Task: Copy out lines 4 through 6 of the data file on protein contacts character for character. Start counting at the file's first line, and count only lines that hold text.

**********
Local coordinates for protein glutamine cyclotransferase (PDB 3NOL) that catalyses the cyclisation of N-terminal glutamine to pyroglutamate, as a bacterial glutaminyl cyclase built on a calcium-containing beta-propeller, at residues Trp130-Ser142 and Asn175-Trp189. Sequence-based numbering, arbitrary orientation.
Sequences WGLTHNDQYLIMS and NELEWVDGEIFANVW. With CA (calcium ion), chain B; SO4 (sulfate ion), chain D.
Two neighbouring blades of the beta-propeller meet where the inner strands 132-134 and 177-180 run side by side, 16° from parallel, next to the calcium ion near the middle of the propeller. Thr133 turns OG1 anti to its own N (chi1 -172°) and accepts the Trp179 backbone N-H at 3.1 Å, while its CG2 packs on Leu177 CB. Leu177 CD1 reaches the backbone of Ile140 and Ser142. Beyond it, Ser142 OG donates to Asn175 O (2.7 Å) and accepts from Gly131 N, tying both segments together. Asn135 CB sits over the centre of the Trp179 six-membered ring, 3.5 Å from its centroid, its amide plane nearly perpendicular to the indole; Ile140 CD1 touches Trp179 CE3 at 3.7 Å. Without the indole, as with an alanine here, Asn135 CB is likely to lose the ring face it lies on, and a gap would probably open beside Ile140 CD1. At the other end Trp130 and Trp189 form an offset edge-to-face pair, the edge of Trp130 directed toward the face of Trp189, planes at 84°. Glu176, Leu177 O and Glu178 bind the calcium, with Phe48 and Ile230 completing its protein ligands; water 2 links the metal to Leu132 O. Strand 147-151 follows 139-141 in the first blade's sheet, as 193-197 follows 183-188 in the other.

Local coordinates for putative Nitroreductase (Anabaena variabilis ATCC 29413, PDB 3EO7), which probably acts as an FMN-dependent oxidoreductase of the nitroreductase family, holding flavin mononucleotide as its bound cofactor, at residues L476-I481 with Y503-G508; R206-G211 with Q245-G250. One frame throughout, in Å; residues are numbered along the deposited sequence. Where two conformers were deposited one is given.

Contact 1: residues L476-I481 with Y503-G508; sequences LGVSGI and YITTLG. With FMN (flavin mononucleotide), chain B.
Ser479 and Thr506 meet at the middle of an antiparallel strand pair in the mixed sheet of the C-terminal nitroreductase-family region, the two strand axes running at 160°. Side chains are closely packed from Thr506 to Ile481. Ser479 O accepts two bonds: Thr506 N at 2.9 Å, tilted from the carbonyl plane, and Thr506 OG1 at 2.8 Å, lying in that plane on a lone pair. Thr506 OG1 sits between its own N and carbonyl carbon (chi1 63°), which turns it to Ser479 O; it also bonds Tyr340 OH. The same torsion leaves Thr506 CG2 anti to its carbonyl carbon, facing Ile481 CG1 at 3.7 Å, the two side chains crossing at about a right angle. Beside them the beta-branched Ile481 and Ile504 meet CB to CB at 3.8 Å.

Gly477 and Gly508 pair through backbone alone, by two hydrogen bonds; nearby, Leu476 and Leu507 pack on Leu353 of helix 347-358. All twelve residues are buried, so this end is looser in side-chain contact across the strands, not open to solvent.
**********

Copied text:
Local coordinates for putative Nitroreductase (Anabaena variabilis ATCC 29413, PDB 3EO7), which probably acts as an FMN-dependent oxidoreductase of the nitroreductase family, holding flavin mononucleotide as its bound cofactor, at residues L476-I481 with Y503-G508; R206-G211 with Q245-G250. One frame throughout, in Å; residues are numbered along the deposited sequence. Where two conformers were deposited one is given.

Contact 1: residues L476-I481 with Y503-G508; sequences LGVSGI and YITTLG. With FMN (flavin mononucleotide), chain B.
Ser479 and Thr506 meet at the middle of an antiparallel strand pair in the mixed sheet of the C-terminal nitroreductase-family region, the two strand axes running at 160°. Side chains are closely packed from Thr506 to Ile481. Ser479 O accepts two bonds: Thr506 N at 2.9 Å, tilted from the carbonyl plane, and Thr506 OG1 at 2.8 Å, lying in that plane on a lone pair. Thr506 OG1 sits between its own N and carbonyl carbon (chi1 63°), which turns it to Ser479 O; it also bonds Tyr340 OH. The same torsion leaves Thr506 CG2 anti to its carbonyl carbon, facing Ile481 CG1 at 3.7 Å, the two side chains crossing at about a right angle. Beside them the beta-branched Ile481 and Ile504 meet CB to CB at 3.8 Å.